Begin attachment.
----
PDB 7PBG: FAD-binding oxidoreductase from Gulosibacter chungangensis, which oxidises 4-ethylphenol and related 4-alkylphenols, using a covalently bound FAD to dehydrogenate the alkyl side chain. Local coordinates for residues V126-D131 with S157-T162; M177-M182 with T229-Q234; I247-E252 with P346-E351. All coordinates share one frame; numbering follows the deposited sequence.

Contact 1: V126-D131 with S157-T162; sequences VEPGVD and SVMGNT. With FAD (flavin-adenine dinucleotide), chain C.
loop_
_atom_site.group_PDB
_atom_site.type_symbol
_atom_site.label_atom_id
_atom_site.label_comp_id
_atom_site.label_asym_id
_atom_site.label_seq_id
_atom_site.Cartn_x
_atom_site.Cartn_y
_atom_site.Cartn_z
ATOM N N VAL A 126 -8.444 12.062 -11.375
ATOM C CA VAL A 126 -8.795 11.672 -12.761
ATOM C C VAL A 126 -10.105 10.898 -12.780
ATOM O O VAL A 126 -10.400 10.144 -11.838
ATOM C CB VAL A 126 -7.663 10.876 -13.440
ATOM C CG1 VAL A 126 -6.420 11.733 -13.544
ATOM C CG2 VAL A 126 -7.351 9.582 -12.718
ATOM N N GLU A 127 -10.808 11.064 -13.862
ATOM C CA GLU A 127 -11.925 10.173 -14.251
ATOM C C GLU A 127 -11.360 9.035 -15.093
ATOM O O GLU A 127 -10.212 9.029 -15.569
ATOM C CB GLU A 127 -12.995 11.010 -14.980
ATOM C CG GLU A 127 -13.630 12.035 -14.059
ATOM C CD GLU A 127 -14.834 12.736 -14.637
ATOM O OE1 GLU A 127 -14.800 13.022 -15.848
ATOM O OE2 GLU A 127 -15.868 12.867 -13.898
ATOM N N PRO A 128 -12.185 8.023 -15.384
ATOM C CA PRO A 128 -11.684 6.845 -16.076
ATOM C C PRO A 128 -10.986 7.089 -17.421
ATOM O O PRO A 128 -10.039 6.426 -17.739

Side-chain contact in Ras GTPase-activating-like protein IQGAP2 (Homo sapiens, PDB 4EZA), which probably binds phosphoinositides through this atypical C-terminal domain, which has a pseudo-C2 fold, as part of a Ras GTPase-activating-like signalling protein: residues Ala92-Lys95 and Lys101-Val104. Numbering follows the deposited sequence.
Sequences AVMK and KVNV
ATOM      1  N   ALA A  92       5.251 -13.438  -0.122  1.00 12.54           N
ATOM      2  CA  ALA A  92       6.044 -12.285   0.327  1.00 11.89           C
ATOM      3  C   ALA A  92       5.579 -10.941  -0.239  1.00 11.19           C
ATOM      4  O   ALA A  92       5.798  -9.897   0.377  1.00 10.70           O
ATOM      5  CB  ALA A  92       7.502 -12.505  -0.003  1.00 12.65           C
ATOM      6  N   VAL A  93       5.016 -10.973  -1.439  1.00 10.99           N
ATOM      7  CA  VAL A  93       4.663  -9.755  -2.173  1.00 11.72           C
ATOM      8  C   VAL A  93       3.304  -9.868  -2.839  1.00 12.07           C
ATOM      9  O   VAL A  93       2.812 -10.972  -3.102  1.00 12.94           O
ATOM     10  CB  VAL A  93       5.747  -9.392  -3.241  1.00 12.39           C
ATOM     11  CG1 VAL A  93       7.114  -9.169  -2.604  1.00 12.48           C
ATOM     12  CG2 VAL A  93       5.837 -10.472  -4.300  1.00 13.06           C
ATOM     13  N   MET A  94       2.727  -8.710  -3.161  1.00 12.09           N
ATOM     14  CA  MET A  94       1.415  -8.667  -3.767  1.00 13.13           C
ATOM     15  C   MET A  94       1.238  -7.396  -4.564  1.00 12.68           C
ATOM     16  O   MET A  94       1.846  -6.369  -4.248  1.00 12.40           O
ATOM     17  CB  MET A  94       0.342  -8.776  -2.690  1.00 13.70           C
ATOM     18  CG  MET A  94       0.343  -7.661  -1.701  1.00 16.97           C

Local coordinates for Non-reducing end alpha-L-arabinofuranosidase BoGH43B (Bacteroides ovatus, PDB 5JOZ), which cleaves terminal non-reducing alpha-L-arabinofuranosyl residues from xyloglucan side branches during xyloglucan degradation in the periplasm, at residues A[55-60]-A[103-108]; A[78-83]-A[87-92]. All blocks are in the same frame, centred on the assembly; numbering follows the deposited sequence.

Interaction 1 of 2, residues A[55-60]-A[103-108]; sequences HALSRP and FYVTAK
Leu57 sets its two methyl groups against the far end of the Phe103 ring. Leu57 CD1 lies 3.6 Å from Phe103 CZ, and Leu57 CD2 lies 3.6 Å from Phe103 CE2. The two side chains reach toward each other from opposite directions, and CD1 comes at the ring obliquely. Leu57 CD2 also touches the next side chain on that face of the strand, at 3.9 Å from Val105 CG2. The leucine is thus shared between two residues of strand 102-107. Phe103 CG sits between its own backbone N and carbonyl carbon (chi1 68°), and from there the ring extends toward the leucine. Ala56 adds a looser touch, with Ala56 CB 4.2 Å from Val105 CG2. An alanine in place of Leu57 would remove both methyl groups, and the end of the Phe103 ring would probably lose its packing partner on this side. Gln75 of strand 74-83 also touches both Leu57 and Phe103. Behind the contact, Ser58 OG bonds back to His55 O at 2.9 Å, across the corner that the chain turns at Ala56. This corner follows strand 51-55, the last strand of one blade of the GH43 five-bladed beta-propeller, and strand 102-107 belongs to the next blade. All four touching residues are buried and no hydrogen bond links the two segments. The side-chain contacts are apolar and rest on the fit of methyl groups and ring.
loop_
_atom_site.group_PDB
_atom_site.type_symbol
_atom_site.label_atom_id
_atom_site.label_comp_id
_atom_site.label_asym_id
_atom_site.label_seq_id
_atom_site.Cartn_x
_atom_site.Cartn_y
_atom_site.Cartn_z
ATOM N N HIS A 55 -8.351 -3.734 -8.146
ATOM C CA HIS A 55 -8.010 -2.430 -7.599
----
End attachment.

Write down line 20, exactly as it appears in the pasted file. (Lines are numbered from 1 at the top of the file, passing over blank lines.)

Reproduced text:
ATOM N N GLU A 127 -10.808 11.064 -13.862